# Gibbs free energy for the evaporation of water

### Problem

Find the value of $$\Delta G$$ for the evaporation of water at $$\pu{100 °C}$$ and $$\pu{1 atm}.$$

$$\pu{0.3 kJ mol^-1}$$

### Question

I have the following data:

$$\begin{array}{lcc} \hline \text{Compound} & \Delta H/\pu{kJ mol^-1} & \Delta S/\pu{J mol^-1 K^-1} \\ \hline \ce{H2O(l)} & –285.8 & 69.96 \\ \ce{H2O(g)} & –241.8 & 188.7 \\ \hline \end{array}$$

$$T = \pu{100 °C} + 273.15 = \pu{373.15 K}$$

I calculated $$\Delta G$$ of the product (gas) as

\begin{align} \Delta G &= \Delta H + T\Delta S \\ &= \pu{-285.8 kJ mol^-1} - (\pu{69.97 J mol^-1 K^-1})(\pu{373 K}) \\ &= \pu{-26395} \end{align}

Then I calculated $$\Delta G$$ of the reactant (liquid) as

\begin{align} \Delta G &= \Delta H + T\Delta S \\ &= \pu{-241.8 kJ mol^-1} - (\pu{188.7 J mol^-1 K^-1})(\pu{373 K}) \\ &= \pu{-70625} \end{align}

Finally,

\begin{align} \Delta_\mathrm{r}G &= \Delta G(\ce{H2O(g)}) - \Delta G(\ce{H2O(l)}) \\ &= -26395 + 70625 \\ &= -44230 \end{align}

• Well, to begin with, you are probably expected to know that $\Delta G$ is somehow related to $\Delta H$ and $\Delta S$. Rings a bell? Mar 24, 2021 at 18:32
• I get -0.3 kJ/mol. Are you sure about the answer? Mar 24, 2021 at 18:33
• @IvanNeretin Yes, I'm aware of the formula ▲G = ▲H - T *▲S but I'm still getting it wrong ahaha Mar 24, 2021 at 18:37
• @BuckThorn Yes, I checked and it's positive. May I ask you how you got to that solution though? Mar 24, 2021 at 18:38
• @neavys It's Gibbs, not gibb's. And the main issue with your calculation is that you omitted units and allowed yourself to sum up numerical values for J and kJ, which you should've never done. I tried to brush up notations and math, but I cannot finish corrections since it would break initial intend. Please visit this page, this page and this one on how to format your future posts better with MathJax and Markdown. Mar 24, 2021 at 21:29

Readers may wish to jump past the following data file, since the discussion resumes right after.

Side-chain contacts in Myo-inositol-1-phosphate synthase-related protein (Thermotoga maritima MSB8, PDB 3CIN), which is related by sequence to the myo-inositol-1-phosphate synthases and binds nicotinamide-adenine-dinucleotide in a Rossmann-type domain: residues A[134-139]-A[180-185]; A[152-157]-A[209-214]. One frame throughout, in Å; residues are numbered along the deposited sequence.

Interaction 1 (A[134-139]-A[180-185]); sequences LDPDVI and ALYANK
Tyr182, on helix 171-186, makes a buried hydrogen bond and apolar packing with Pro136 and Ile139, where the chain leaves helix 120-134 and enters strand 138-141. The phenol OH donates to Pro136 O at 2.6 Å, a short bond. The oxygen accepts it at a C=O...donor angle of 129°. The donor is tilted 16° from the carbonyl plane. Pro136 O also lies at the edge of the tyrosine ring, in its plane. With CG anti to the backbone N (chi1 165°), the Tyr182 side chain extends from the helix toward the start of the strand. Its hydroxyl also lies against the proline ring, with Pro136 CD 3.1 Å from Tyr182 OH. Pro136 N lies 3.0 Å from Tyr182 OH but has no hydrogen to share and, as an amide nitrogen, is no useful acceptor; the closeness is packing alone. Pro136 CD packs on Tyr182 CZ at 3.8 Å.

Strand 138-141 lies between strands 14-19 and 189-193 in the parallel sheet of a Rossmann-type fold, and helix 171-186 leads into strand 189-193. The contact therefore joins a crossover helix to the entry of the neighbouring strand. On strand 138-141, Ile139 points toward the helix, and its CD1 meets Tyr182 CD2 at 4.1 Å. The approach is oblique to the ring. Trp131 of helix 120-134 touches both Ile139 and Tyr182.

The average heat capacity $$C_p$$ of liquid water and water vapor over the range between $$\pu{25^\circ C}$$and $$\pu{100^\circ C}$$ are, respectively $$4.18\ \pu{kJmol^{-1}K^{-1}}$$ and $$1.72\ \pu{kJmol^{-1}K^{-1}}$$. So the enthalpies of liquid water and water vapor at $$\pu{100^\circ C}$$ are:

$$H_l(\pu{100^\circ C})=-285.8+(0.018)(4.18)(75)=-280.2\ \pu{kJmol^{-1}}$$

$$H_g(\pu{100^\circ C})=-241.8+(0.018)(1.72)(75)=-239.5\ \pu{kJmol^{-1}}$$

So, at $$\pu{100^\circ C}$$, $$\Delta H=40.7\ \pu{kJmol^{-1}}$$

The entropies of liquid water and water vapor at $$\pu{100^\circ C}$$ are:

$$S_l(\pu{100^\circ C})=0.06996+(0.018)(4.18)\ln{(373.15/298.15)}=0.08684\ \pu{kJmol^{-1}K^{-1}}$$

$$S_g(\pu{100^\circ C})=0.1887+(0.018)(1.72)\ln{(373.15/298.15)}=0.1956\ \pu{kJmol^{-1}K^{-1}}$$

So, at $$\pu{100^\circ C}$$, $$\Delta S = 0.1088\ \pu{kJmol^{-1}}$$ and $$T\Delta S=40.6\ \pu{kJmol^{-1}}$$ So the change in Gibbs free energy between saturated liquid and saturated vapor at $$\pu{100^\circ C}$$ and 1 atm is $$\Delta G=40.7-40.6=0.1\ \pu{kJmol^{-1}}$$ which, to within roundoff error is zero (as expected).

The Spoiler answer is obviously incorrect.